Summer is well and truly here, and I find myself reminiscing about our last summer in the beautiful French countryside. PB and I together with my family hired a car and drove down from Paris towards Cantal in Auvergne. ¬†This area is well known for some of France’s best cheeses and meat (beef and lamb). It’s one of the least populated departments in France and can get extremely cold in the winter. But in the summer, it is¬†the perfect time¬†to visit Puy de Dome, the town of¬†Laguiole (where those lovely Laguiole knives are produced), and eat at the fabulous Serge Vieira. If it’s your kind of thing, you can also go to Chaudes Aigues , famous for it’s hot spring waters and also the annual Tattoo Festival! Random, but true.

We wanted to break up the 5 hour drive between Paris and Chaudes Aigues, and thought a visit to Vichy might be nice. ¬†Serendipitously, the nicer hotels in Vichy were booked, so we decided on a small B&B in the nearby Charroux. Classified as one of the most beautiful villages in France, Charroux is a former fortified village famous for it’s mustard. ¬†Sometimes you come across the best places by accident, and Les Templiers in Charroux is one of those places.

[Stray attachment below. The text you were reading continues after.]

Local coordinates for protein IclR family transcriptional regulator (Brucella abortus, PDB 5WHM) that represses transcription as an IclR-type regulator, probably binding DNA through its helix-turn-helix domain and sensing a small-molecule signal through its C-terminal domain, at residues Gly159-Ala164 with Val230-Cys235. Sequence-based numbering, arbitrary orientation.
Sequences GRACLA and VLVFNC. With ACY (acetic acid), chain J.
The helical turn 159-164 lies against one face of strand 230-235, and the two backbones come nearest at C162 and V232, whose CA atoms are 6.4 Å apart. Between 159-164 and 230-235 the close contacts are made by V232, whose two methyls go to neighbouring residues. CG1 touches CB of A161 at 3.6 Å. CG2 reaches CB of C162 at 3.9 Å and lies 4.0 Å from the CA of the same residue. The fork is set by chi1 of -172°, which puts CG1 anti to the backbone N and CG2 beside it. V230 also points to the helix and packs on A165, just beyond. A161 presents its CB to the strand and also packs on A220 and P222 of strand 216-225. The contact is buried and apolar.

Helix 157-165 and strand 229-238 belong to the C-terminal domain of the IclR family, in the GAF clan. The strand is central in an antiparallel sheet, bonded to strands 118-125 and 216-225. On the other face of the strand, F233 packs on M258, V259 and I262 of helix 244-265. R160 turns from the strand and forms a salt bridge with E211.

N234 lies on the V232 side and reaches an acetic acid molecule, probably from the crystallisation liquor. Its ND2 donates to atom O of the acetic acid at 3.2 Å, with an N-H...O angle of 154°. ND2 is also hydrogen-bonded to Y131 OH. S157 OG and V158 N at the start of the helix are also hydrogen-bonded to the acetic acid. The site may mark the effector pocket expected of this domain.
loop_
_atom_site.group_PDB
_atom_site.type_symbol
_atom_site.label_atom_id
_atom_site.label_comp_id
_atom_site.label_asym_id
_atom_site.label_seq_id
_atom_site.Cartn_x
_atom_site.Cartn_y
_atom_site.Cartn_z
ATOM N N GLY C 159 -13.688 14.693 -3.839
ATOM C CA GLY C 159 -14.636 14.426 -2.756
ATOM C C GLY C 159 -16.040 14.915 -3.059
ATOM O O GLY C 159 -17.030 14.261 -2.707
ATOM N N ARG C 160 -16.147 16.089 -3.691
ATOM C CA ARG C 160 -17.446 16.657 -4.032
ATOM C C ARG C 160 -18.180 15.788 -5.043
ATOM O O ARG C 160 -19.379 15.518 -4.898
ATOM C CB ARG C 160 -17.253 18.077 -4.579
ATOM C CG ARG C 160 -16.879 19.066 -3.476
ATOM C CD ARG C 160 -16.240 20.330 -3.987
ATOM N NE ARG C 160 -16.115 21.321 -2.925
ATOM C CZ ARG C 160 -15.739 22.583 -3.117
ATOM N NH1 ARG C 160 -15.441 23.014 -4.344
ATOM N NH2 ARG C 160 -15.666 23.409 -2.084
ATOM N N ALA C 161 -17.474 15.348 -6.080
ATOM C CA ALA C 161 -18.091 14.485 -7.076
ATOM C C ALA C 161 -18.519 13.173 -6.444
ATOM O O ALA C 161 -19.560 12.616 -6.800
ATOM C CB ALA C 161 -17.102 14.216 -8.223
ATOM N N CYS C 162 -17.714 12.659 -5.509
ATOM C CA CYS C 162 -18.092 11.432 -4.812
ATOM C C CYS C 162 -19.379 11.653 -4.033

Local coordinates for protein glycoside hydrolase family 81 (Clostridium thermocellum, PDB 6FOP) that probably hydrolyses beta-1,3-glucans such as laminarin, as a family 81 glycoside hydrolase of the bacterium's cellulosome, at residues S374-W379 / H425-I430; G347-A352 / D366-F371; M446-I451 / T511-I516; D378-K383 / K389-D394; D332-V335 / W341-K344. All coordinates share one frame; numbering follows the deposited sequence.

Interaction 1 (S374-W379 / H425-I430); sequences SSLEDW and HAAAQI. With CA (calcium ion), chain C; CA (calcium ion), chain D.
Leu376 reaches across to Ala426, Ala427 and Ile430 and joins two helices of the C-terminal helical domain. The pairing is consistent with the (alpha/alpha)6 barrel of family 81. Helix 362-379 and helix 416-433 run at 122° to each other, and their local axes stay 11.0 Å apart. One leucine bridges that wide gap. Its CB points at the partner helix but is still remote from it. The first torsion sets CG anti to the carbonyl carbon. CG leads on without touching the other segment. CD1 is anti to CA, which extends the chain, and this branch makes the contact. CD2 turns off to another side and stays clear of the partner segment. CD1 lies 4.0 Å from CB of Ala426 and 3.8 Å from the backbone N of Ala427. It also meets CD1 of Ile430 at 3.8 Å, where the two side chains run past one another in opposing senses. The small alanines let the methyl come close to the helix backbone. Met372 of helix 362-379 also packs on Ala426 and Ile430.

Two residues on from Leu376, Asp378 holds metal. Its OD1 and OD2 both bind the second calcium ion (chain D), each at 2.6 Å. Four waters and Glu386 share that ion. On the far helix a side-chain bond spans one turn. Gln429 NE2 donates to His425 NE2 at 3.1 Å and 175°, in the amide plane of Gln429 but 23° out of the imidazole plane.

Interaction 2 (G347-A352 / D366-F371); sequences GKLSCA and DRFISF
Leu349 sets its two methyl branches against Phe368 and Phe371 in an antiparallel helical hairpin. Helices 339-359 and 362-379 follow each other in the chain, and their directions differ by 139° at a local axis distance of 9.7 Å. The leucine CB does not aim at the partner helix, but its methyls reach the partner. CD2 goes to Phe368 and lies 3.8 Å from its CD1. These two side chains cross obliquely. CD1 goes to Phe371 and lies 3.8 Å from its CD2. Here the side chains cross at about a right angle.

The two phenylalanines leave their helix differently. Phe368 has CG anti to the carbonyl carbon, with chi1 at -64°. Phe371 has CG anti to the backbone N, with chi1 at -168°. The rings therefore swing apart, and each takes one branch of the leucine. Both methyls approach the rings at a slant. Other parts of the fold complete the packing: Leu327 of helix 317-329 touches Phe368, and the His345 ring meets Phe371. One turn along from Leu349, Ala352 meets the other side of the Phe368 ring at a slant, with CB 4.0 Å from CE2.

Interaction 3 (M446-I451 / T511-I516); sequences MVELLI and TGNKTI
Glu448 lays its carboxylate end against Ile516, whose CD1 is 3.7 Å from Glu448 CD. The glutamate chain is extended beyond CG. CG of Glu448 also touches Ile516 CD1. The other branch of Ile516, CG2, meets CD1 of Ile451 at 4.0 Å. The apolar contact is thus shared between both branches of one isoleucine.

Charroux

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A magical place, with it’s very own wishing well

Opened in 2012, this 19th century building has been lovingly restored and converted into a tasteful and modern “chambre d’h√ītes”, ¬†keeping all of the original wooden floors, stairs, roof beams and stone walls.¬†With beautifully manicured gardens in the back,¬†cr√™perie¬†restaurant to the side, and the charming little village of Charroux surrounding it, Les Templiers was the perfect place to stop for one night.